Journalists should feel free to investigate stories when and where possible. They need to minimize harm in their reporting, however. Walking into a building and live broadcasting the pictures, addresses and other identifying information of children or other people who may have no involvement in the story does not represent best and ethical practices.

…kinda. That’s not even SPJ’s statement (if you want to call it that). It’s SPJ’s ethics chair’s statement. His name is Andrew Seaman. In an email, Seaman told me that—before his time—“SPJ started using blogs and other types of statements to respond to things like San Bernardino.”

“In this case, it’s a Friday afternoon when a lot of people were out of contact. I can’t summon the SPJ board, but I can use my voice as its ethics chair. So, I do not speak for the entire organization, but I can express my opinion,” he wrote me in a later email. “So, as the headline says: Statement from SPJ Ethics chair…”

Okay. But does the public know all this? Cutting red tape is always a good idea. Who really cares whether SPJ the institution speaks out or someone SPJ’s president chose to chair its ethics committee speaks out?

However, no one knows the difference if we’re not clear about it. It’s confusing, too.

Last Tuesday, when Seaman (who’s a volunteer putting lots of hours into this, by the by) released his analysis of the apartment crawl broadcast, a former Florida chapter president asked me on Facebook if I was “appeased.”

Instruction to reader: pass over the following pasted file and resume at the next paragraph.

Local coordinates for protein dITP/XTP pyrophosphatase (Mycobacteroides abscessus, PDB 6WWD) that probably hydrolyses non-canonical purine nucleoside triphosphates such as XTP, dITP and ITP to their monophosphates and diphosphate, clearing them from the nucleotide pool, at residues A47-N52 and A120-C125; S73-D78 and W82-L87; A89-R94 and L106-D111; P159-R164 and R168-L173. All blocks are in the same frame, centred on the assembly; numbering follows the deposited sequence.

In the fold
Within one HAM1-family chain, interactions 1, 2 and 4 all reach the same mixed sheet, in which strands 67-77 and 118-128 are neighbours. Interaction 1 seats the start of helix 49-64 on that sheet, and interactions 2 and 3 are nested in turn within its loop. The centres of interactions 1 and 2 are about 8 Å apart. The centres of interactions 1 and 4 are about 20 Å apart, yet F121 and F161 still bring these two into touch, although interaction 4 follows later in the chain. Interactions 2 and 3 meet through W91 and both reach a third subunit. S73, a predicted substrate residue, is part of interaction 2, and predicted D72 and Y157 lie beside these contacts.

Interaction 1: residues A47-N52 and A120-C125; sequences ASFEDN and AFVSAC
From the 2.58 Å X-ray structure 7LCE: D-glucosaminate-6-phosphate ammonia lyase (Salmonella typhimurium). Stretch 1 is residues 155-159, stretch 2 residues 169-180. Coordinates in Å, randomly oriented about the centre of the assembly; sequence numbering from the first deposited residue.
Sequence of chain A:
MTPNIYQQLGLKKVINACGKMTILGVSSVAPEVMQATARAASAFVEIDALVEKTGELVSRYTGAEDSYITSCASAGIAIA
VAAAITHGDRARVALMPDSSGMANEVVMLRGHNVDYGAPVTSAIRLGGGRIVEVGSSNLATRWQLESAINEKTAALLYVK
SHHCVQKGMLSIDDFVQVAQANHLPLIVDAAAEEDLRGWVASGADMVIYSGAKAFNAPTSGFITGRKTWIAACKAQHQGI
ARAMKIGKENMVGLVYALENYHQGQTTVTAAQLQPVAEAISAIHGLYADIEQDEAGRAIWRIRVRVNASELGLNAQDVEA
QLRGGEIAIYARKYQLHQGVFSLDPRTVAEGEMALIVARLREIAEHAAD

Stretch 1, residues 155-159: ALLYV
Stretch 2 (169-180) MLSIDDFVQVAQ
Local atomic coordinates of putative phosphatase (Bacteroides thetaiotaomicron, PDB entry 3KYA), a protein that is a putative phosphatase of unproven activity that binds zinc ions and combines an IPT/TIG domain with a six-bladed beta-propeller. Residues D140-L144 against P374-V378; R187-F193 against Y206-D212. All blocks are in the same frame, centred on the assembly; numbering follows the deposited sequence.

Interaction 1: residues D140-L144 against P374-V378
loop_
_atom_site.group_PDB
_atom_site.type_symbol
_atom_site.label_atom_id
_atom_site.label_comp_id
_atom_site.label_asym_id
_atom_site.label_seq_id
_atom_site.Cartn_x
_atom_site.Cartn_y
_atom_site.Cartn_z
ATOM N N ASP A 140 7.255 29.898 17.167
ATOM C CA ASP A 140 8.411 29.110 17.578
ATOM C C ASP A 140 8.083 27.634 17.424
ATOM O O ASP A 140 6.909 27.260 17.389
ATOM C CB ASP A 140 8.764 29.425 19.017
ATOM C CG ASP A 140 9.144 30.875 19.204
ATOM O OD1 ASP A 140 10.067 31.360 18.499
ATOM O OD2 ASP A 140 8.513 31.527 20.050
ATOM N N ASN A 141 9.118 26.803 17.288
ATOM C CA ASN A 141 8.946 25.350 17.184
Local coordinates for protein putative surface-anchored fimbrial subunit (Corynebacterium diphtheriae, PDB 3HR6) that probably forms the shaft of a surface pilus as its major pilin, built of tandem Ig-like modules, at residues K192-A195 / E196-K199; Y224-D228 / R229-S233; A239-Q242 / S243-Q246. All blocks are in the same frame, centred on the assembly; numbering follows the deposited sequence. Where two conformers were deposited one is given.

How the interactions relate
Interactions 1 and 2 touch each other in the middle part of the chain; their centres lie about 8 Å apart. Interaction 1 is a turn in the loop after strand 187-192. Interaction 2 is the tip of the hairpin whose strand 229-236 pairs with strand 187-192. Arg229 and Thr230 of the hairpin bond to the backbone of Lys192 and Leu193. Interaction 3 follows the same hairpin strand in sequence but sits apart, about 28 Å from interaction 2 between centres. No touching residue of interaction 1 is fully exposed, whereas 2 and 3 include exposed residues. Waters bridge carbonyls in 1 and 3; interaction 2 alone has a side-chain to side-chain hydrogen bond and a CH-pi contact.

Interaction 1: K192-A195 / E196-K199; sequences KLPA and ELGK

Nope, I replied. Why? Because an analysis isn’t a statement (or a follow up to a statement, or anything related to a statement), and an ethics blog isn’t a place where SPJ says whatever official thing it needs to say.

That is, unless it says so in big bold letters, like this: HOLLER: THIS BLOG IS HOW WE SAY WHATEVER OFFICIAL THING WE NEED TO SAY. SIGNED, SPJ. Or something like that.

So what do I want? I’m not looking for some San Bernardino coverage justice. That’s just an example I’ve almost definitely overused at this point. I’m more focused on the next instance, which will inevitably and unfortunately come knocking: I want us to say what we mean.

Maybe we don’t want to say anything, in which case we shouldn’t issue pseudo-statements.